I have recently become quite involved with a charity here at university. I spend several hours a week at meetings, organising fund-raisers and publicising our events.
Some of my friends have been questioning me about why I devote so much of my time to a charity and what I have to gain from my work.
To me, such questions show that they have completely missed the point of joining a charity. Most people who work for charities don't do it for personal gain. There are far easier and more effective ways to earn money and experience.
No, most people join charities because they identify with a cause and want to contribute to its success. Knowing that you're helping someone can be its own reward.
The fact that so many people are baffled by this idea of helping others without personal gain indicates a worrying trend in society.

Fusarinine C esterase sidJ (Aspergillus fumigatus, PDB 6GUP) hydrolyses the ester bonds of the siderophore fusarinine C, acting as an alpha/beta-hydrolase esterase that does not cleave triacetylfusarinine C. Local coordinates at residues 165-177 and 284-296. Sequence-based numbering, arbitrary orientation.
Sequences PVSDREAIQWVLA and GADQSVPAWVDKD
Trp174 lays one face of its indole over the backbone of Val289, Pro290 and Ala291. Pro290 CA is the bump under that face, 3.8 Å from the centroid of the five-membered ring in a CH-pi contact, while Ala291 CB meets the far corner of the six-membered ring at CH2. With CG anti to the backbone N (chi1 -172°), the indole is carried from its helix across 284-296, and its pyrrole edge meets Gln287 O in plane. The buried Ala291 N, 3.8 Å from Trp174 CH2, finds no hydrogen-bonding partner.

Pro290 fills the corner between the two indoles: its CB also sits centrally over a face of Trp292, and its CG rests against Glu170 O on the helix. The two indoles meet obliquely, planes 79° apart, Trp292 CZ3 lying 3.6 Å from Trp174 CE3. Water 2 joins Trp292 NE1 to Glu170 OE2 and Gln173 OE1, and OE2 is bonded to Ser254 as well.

Fewer and fewer people are interested in working for the good of others. Rather, they prefer to do everything only for personal gain or benefit.
I may sound old-fashioned or even pretentious to insist on the importance of a civic spirit and certain social obligations. Yet the truth is that if you're concerned about people's wellbeing, you help not only others but also yourself.
There are many benefits that you can draw from charity work.
Most importantly, charitable work can have positive effects on your moral stature and character.
In addition, you can acquire many practical skills while working for a charitable organisation.
Firstly, working with team members to organise fund-raisers and other events is quite an experience.
You will need to have good communication, time-management and networking skills - not to mention heaps of patience!
Often it is difficult to get people excited about a charity, so working for one really helps you hone your public-speaking skills and powers of persuasion.
Meanwhile, you can also enhance your knowledge by being exposed to different cultures and ways of life.
Finally, many charities may have specific areas of expertise that we can benefit from.
For example, my charity helps find solutions to water shortages in Africa. That's an interesting and enlightening subject for an engineering student like me.
While it's understandable that many people want to benefit personally from their hard work, it often pays to think about others' wellbeing as well.